Understanding Harmful Digital Communications

This information is adapted from: NZ Police – Cybercrime and the Internet; the Ministry of Justice – Harmful Digital Communications and Netsafe.

The Harmful Digital Communications Act 2015 tackles some of the ways people use technology to hurt others. It aims to prevent and reduce the impact of online bullying, harassment, revenge porn and other forms of abuse and intimidation. Cyberbullying and other modern forms of harassment and intimidation can have a devastating impact on people, especially children and teenagers.

The act sets out:

  • Measures to help people affected by harmful digital communications by providing access to a complaints agency (Netsafe) and court ordered remedies; and

  • New criminal offences to penalise the most serious offenders.

Digital communications are any form of electronic communication including emails; texts and pictures; website content; blog posts; comments; online chat forums; Social networks or social media sites; and phone-based apps.

Harmful digital communications can take a variety of forms. They include when someone uses the internet, email, apps, social media or mobile phones to send or publish threatening or offensive material and messages; spread damaging or degrading rumours; or publish online invasive or distressing photographs or videos.

A digital communication should not:

  • disclose sensitive personal facts about an individual

  • be threatening, intimidating, or menacing

  • be grossly offensive to a reasonable person in the position of the affected individual

  • be indecent or obscene

  • be used to harass an individual

  • make a false allegation

  • contain a matter that is published in breach of confidence

  • incite or encourage anyone to send a message to an individual for the purpose of causing harm to the individual

  • incite or encourage an individual to commit suicide

  • denigrate an individual by reason of colour, race, ethnic or national origins, religion, gender, sexual orientation or disability

Netsafe is the approved agency to take complaints of harmful digital communications and informs people about the options that are available to them to remedy the situation. Their service aims to lessen the harm caused to people targeted online by using persuasion, mediation and negotiation to help reach a resolution for both parties involved. Netsafe cannot punish people for their actions online or force them to act.

Find out about Netsafe’s service here

The act also includes criminal offences that are dealt with by Police. Under the act it can be illegal to send messages and post material online that deliberately cause somebody serious emotional distress.

The main role of Police is investigating these cases of “causing harm by posting digital communication”. Police and Netsafe need to ensure that any online content required as evidence is not removed or taken down prior to being captured. Generally, if Police are involved then Netsafe should also be made aware of the matter.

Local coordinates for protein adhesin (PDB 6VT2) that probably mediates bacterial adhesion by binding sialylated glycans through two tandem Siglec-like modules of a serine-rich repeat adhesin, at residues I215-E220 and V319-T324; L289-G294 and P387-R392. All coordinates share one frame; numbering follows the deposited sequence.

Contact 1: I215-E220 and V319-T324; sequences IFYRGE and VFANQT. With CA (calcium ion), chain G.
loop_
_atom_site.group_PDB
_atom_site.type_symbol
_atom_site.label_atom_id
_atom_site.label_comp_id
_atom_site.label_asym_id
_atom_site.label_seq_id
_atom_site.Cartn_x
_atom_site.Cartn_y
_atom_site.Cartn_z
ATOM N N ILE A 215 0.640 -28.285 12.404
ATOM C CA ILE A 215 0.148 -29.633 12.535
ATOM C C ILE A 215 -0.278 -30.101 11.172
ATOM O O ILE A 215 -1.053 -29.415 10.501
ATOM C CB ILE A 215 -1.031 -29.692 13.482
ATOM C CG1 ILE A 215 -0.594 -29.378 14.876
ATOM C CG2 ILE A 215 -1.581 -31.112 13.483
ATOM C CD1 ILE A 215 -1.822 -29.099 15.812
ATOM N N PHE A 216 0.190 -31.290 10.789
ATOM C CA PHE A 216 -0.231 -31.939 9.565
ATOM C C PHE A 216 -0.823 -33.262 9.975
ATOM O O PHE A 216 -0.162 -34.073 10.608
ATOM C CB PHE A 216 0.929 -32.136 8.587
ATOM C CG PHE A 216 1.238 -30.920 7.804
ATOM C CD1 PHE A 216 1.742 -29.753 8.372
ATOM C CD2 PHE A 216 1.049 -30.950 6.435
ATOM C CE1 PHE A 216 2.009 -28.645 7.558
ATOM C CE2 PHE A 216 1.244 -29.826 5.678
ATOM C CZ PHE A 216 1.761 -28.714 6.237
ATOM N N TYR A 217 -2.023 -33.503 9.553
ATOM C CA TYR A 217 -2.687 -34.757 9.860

Police may also receive complaints or identify situations where the threshold of serious emotional distress is not reached. In these cases, they can be referred to Netsafe for them to engage in the issues identified.

The District Court has a new civil process that provides a relatively cheap legal avenue for dealing with serious or repeated harmful digital communications. The court will deal with cases where it’s alleged someone has or will suffer harm and will investigate whether there’s been a serious breach, a threatened serious breach or a repeated breach of one or more of the 10 communication principles outlined in the Act. The Act also contains several safeguards to balance reduction of harm with people’s rights to free speech.

The most useful thing for parents to understand about the Harmful Digital Communications Act is the way the 10 communication principles define what is good or bad behaviour online. Anyone in New Zealand including young people or parents on behalf of their child can get help from Netsafe. The options available under the Act will reflect the age of the people involved in an online incident.

A criminal offence under the HDCA is subject to the same youth justice processes that apply to other offences. This means the offences will not be applied to children under the age of 14 but can be applied to young people aged 14-16 under the youth justice system.

If you want help or expert incident advice, you can contact Netsafe. Their service is free, non-judgmental and available seven days a week.

  • Call toll free on 0508 NETSAFE (0508 638 723)

  • Online report at netsafe.org.nz/report

  • Text ‘Netsafe’ to 4282